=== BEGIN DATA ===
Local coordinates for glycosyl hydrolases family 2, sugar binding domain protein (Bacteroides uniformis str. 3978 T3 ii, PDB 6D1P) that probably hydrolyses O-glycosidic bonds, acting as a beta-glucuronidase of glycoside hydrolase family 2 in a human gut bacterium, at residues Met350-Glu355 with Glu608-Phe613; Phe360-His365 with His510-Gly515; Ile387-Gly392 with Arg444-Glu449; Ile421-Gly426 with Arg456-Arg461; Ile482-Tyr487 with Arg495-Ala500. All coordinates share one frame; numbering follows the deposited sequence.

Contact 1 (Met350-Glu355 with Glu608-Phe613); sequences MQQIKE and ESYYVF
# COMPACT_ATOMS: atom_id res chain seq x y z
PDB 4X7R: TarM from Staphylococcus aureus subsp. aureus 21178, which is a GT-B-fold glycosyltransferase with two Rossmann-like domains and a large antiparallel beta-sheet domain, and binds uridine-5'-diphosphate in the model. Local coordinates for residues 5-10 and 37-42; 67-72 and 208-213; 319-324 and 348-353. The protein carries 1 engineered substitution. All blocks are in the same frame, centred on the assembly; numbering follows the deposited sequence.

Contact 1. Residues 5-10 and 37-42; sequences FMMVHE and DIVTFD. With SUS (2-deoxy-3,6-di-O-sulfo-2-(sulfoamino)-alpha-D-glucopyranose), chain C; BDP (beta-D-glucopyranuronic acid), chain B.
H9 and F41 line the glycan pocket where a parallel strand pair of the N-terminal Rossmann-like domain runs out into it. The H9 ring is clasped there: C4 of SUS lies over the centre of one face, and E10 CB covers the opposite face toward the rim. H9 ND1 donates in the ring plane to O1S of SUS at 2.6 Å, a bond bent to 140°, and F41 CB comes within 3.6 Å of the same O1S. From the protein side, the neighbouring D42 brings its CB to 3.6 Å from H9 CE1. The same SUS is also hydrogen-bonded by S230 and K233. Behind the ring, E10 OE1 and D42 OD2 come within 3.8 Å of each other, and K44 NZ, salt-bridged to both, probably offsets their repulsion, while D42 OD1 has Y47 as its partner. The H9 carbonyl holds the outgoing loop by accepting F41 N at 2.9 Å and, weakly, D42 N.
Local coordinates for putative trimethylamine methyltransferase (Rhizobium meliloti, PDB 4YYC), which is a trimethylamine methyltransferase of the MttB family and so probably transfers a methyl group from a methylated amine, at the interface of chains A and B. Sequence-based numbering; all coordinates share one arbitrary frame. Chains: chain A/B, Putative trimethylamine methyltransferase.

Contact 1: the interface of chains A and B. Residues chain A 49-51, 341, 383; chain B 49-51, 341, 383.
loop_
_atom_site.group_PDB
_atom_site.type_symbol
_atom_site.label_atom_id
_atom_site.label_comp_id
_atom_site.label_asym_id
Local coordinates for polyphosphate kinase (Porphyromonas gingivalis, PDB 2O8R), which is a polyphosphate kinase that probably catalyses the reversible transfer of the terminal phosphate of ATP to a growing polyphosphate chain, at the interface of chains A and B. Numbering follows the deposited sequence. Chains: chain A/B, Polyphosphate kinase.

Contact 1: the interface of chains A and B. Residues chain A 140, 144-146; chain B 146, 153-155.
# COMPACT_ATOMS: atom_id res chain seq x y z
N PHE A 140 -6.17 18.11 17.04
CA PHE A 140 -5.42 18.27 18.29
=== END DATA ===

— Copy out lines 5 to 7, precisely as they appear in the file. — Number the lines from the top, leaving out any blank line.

Contact 1. Residues 5-10 and 37-42; sequences FMMVHE and DIVTFD. With SUS (2-deoxy-3,6-di-O-sulfo-2-(sulfoamino)-alpha-D-glucopyranose), chain C; BDP (beta-D-glucopyranuronic acid), chain B.
H9 and F41 line the glycan pocket where a parallel strand pair of the N-terminal Rossmann-like domain runs out into it. The H9 ring is clasped there: C4 of SUS lies over the centre of one face, and E10 CB covers the opposite face toward the rim. H9 ND1 donates in the ring plane to O1S of SUS at 2.6 Å, a bond bent to 140°, and F41 CB comes within 3.6 Å of the same O1S. From the protein side, the neighbouring D42 brings its CB to 3.6 Å from H9 CE1. The same SUS is also hydrogen-bonded by S230 and K233. Behind the ring, E10 OE1 and D42 OD2 come within 3.8 Å of each other, and K44 NZ, salt-bridged to both, probably offsets their repulsion, while D42 OD1 has Y47 as its partner. The H9 carbonyl holds the outgoing loop by accepting F41 N at 2.9 Å and, weakly, D42 N.
Local coordinates for putative trimethylamine methyltransferase (Rhizobium meliloti, PDB 4YYC), which is a trimethylamine methyltransferase of the MttB family and so probably transfers a methyl group from a methylated amine, at the interface of chains A and B. Sequence-based numbering; all coordinates share one arbitrary frame. Chains: chain A/B, Putative trimethylamine methyltransferase.